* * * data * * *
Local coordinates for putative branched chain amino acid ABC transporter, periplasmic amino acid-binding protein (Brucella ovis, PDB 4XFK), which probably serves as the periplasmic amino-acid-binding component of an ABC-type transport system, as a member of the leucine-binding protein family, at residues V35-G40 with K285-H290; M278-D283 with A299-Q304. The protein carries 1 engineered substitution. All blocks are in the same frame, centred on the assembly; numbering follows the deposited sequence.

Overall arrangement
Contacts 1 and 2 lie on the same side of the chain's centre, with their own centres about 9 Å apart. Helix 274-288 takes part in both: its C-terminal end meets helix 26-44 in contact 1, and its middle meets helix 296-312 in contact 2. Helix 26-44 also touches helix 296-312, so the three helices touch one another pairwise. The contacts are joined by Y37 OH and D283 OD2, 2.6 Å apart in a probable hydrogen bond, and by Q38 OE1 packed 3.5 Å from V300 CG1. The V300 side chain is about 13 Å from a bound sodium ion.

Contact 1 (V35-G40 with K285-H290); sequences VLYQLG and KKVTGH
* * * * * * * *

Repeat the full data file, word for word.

Local coordinates for putative branched chain amino acid ABC transporter, periplasmic amino acid-binding protein (Brucella ovis, PDB 4XFK), which probably serves as the periplasmic amino-acid-binding component of an ABC-type transport system, as a member of the leucine-binding protein family, at residues V35-G40 with K285-H290; M278-D283 with A299-Q304. The protein carries 1 engineered substitution. All blocks are in the same frame, centred on the assembly; numbering follows the deposited sequence.

Overall arrangement
Contacts 1 and 2 lie on the same side of the chain's centre, with their own centres about 9 Å apart. Helix 274-288 takes part in both: its C-terminal end meets helix 26-44 in contact 1, and its middle meets helix 296-312 in contact 2. Helix 26-44 also touches helix 296-312, so the three helices touch one another pairwise. The contacts are joined by Y37 OH and D283 OD2, 2.6 Å apart in a probable hydrogen bond, and by Q38 OE1 packed 3.5 Å from V300 CG1. The V300 side chain is about 13 Å from a bound sodium ion.

Contact 1 (V35-G40 with K285-H290); sequences VLYQLG and KKVTGH